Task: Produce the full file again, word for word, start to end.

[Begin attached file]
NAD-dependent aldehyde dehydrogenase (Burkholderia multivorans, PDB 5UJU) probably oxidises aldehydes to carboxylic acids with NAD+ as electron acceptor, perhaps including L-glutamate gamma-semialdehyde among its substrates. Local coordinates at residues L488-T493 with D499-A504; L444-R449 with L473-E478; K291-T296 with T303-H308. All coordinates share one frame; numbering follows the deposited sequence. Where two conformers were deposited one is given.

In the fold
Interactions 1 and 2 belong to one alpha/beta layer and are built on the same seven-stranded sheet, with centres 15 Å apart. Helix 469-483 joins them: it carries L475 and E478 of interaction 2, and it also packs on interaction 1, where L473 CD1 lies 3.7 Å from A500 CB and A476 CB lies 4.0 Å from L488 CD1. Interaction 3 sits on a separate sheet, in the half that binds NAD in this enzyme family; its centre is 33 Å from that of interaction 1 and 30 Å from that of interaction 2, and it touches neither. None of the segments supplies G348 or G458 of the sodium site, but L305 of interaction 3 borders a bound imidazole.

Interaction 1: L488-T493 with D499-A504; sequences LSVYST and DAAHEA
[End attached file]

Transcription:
NAD-dependent aldehyde dehydrogenase (Burkholderia multivorans, PDB 5UJU) probably oxidises aldehydes to carboxylic acids with NAD+ as electron acceptor, perhaps including L-glutamate gamma-semialdehyde among its substrates. Local coordinates at residues L488-T493 with D499-A504; L444-R449 with L473-E478; K291-T296 with T303-H308. All coordinates share one frame; numbering follows the deposited sequence. Where two conformers were deposited one is given.

In the fold
Interactions 1 and 2 belong to one alpha/beta layer and are built on the same seven-stranded sheet, with centres 15 Å apart. Helix 469-483 joins them: it carries L475 and E478 of interaction 2, and it also packs on interaction 1, where L473 CD1 lies 3.7 Å from A500 CB and A476 CB lies 4.0 Å from L488 CD1. Interaction 3 sits on a separate sheet, in the half that binds NAD in this enzyme family; its centre is 33 Å from that of interaction 1 and 30 Å from that of interaction 2, and it touches neither. None of the segments supplies G348 or G458 of the sodium site, but L305 of interaction 3 borders a bound imidazole.

Interaction 1: L488-T493 with D499-A504; sequences LSVYST and DAAHEA